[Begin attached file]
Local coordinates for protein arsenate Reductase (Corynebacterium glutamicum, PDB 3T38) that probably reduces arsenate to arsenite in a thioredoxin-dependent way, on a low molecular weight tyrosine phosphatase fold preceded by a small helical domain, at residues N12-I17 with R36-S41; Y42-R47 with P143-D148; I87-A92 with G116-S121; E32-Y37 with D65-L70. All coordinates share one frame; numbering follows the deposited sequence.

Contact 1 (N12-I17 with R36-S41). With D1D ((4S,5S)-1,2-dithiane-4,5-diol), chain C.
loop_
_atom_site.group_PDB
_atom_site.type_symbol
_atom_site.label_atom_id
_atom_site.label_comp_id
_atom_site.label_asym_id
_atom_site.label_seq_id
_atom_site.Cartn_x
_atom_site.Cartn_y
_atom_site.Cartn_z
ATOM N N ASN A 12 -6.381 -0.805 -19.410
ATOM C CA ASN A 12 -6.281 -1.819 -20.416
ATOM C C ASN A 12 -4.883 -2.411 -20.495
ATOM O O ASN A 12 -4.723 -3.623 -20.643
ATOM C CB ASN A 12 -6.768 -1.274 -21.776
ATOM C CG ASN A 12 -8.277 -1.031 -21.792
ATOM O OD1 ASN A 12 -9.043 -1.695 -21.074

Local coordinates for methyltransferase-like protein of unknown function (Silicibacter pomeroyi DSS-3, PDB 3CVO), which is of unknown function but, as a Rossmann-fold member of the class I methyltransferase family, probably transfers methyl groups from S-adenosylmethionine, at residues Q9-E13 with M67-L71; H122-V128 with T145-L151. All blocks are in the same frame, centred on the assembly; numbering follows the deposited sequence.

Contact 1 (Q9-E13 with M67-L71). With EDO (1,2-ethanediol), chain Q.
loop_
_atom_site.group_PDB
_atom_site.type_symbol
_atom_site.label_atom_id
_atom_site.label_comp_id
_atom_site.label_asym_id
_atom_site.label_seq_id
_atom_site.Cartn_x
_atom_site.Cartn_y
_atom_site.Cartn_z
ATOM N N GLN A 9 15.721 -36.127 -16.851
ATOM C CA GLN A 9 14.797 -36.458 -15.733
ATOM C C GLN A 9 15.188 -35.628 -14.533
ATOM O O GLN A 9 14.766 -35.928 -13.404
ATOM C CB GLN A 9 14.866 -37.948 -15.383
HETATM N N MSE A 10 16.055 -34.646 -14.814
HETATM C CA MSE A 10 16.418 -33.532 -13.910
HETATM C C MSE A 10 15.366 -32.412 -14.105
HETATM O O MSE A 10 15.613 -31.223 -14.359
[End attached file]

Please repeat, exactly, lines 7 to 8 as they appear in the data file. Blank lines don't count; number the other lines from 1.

_atom_site.label_comp_id
_atom_site.label_asym_id